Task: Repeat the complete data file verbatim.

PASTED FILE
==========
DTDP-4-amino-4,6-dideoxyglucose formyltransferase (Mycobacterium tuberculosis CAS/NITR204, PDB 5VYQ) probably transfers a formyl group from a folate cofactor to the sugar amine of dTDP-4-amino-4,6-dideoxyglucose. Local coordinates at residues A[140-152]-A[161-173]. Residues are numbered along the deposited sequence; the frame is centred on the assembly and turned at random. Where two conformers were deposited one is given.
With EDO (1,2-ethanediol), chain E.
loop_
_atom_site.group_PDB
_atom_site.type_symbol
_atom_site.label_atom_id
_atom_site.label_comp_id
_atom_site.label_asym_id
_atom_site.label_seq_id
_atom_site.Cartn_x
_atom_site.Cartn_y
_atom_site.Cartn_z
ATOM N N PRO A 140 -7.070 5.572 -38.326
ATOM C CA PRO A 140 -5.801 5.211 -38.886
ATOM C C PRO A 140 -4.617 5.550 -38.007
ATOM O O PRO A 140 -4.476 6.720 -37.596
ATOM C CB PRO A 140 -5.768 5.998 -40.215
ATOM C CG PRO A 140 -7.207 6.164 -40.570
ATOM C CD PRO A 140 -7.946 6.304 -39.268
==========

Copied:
DTDP-4-amino-4,6-dideoxyglucose formyltransferase (Mycobacterium tuberculosis CAS/NITR204, PDB 5VYQ) probably transfers a formyl group from a folate cofactor to the sugar amine of dTDP-4-amino-4,6-dideoxyglucose. Local coordinates at residues A[140-152]-A[161-173]. Residues are numbered along the deposited sequence; the frame is centred on the assembly and turned at random. Where two conformers were deposited one is given.
With EDO (1,2-ethanediol), chain E.
loop_
_atom_site.group_PDB
_atom_site.type_symbol
_atom_site.label_atom_id
_atom_site.label_comp_id
_atom_site.label_asym_id
_atom_site.label_seq_id
_atom_site.Cartn_x
_atom_site.Cartn_y
_atom_site.Cartn_z
ATOM N N PRO A 140 -7.070 5.572 -38.326
ATOM C CA PRO A 140 -5.801 5.211 -38.886
ATOM C C PRO A 140 -4.617 5.550 -38.007
ATOM O O PRO A 140 -4.476 6.720 -37.596
ATOM C CB PRO A 140 -5.768 5.998 -40.215
ATOM C CG PRO A 140 -7.207 6.164 -40.570
ATOM C CD PRO A 140 -7.946 6.304 -39.268